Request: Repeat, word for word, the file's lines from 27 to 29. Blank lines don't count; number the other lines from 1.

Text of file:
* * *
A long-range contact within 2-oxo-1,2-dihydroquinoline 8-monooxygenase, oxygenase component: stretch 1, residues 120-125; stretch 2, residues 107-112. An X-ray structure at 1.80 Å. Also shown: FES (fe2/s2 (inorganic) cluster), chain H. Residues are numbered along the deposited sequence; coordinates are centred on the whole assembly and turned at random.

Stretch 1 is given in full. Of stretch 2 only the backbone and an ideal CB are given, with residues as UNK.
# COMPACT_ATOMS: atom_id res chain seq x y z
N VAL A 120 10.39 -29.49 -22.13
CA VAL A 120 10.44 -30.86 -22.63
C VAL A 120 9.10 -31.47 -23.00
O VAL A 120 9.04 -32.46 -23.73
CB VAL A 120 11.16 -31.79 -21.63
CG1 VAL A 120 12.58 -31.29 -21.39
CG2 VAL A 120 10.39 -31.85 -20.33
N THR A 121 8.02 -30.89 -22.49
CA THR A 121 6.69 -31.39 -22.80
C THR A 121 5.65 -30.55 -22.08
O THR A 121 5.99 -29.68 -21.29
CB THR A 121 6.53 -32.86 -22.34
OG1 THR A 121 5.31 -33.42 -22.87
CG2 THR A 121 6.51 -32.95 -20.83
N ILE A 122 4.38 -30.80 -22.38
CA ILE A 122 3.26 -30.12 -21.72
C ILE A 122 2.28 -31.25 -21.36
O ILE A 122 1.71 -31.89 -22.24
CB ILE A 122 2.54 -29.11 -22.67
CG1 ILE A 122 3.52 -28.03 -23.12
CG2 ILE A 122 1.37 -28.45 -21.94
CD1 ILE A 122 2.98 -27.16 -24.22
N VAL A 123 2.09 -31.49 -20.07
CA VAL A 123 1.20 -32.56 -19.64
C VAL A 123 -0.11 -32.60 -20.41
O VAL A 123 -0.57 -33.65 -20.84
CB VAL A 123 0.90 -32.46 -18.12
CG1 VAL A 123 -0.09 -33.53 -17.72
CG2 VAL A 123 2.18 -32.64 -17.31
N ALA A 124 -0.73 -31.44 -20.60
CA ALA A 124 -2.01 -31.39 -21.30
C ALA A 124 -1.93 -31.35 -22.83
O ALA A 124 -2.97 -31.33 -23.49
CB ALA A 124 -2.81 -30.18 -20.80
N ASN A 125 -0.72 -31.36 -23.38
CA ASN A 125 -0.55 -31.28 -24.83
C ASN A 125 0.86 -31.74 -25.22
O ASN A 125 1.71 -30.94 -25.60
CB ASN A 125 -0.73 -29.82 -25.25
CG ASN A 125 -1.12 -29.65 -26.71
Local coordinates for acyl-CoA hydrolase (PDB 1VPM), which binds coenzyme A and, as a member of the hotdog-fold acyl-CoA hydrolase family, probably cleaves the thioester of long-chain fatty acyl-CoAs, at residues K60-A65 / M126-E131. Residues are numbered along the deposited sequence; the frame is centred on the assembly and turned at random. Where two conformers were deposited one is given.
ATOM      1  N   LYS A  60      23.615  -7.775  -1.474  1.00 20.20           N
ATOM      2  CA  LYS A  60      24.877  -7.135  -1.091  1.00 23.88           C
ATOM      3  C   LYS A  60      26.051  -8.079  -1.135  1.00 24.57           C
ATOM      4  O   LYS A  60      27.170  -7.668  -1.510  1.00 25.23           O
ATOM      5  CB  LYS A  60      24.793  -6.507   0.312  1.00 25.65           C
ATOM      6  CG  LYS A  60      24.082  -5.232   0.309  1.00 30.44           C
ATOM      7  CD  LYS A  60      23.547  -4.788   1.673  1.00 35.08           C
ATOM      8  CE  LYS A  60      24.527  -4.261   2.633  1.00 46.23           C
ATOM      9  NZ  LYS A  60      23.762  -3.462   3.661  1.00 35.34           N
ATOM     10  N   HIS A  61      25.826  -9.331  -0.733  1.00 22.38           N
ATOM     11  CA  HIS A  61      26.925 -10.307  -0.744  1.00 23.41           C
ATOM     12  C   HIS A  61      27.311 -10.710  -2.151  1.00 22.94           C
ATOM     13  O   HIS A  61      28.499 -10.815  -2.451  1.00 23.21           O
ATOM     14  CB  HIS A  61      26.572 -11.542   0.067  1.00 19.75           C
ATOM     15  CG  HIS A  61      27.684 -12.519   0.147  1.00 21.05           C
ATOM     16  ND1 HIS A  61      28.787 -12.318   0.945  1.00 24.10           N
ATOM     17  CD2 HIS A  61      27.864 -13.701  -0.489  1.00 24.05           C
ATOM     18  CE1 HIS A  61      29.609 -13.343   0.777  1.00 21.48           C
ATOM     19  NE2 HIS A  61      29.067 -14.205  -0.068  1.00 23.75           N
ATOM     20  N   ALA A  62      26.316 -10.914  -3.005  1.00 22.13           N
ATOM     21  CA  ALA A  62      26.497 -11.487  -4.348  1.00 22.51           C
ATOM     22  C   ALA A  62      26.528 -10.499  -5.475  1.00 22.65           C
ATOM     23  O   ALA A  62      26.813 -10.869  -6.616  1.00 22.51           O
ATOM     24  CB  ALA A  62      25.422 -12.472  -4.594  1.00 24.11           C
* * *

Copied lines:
CA VAL A 123 1.20 -32.56 -19.64
C VAL A 123 -0.11 -32.60 -20.41
O VAL A 123 -0.57 -33.65 -20.84